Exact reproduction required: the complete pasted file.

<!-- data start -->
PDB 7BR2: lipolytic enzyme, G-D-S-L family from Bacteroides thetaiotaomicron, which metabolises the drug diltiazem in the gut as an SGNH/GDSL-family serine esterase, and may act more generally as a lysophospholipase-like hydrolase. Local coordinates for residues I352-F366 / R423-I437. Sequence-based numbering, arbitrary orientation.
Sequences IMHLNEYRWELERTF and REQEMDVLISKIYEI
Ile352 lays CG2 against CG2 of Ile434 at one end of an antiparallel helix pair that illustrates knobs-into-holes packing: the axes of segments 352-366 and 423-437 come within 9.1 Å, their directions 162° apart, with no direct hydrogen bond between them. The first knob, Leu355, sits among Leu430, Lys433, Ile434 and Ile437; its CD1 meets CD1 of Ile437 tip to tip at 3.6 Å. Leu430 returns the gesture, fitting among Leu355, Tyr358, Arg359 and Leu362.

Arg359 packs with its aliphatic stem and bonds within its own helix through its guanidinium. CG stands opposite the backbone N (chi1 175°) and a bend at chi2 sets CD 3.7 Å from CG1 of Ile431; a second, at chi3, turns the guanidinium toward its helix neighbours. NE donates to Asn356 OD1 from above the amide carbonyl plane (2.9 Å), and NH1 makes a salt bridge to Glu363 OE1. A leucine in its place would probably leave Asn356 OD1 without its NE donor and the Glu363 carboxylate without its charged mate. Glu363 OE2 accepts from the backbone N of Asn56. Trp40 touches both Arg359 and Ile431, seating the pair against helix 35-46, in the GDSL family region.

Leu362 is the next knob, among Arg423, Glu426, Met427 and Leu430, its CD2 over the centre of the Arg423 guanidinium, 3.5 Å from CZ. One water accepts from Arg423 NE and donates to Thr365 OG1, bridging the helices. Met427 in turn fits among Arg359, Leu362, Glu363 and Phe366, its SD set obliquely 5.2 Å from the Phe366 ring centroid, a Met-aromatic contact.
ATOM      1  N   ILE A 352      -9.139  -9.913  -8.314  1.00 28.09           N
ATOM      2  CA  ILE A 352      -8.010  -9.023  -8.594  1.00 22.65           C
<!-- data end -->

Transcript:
PDB 7BR2: lipolytic enzyme, G-D-S-L family from Bacteroides thetaiotaomicron, which metabolises the drug diltiazem in the gut as an SGNH/GDSL-family serine esterase, and may act more generally as a lysophospholipase-like hydrolase. Local coordinates for residues I352-F366 / R423-I437. Sequence-based numbering, arbitrary orientation.
Sequences IMHLNEYRWELERTF and REQEMDVLISKIYEI
Ile352 lays CG2 against CG2 of Ile434 at one end of an antiparallel helix pair that illustrates knobs-into-holes packing: the axes of segments 352-366 and 423-437 come within 9.1 Å, their directions 162° apart, with no direct hydrogen bond between them. The first knob, Leu355, sits among Leu430, Lys433, Ile434 and Ile437; its CD1 meets CD1 of Ile437 tip to tip at 3.6 Å. Leu430 returns the gesture, fitting among Leu355, Tyr358, Arg359 and Leu362.

Arg359 packs with its aliphatic stem and bonds within its own helix through its guanidinium. CG stands opposite the backbone N (chi1 175°) and a bend at chi2 sets CD 3.7 Å from CG1 of Ile431; a second, at chi3, turns the guanidinium toward its helix neighbours. NE donates to Asn356 OD1 from above the amide carbonyl plane (2.9 Å), and NH1 makes a salt bridge to Glu363 OE1. A leucine in its place would probably leave Asn356 OD1 without its NE donor and the Glu363 carboxylate without its charged mate. Glu363 OE2 accepts from the backbone N of Asn56. Trp40 touches both Arg359 and Ile431, seating the pair against helix 35-46, in the GDSL family region.

Leu362 is the next knob, among Arg423, Glu426, Met427 and Leu430, its CD2 over the centre of the Arg423 guanidinium, 3.5 Å from CZ. One water accepts from Arg423 NE and donates to Thr365 OG1, bridging the helices. Met427 in turn fits among Arg359, Leu362, Glu363 and Phe366, its SD set obliquely 5.2 Å from the Phe366 ring centroid, a Met-aromatic contact.
ATOM      1  N   ILE A 352      -9.139  -9.913  -8.314  1.00 28.09           N
ATOM      2  CA  ILE A 352      -8.010  -9.023  -8.594  1.00 22.65           C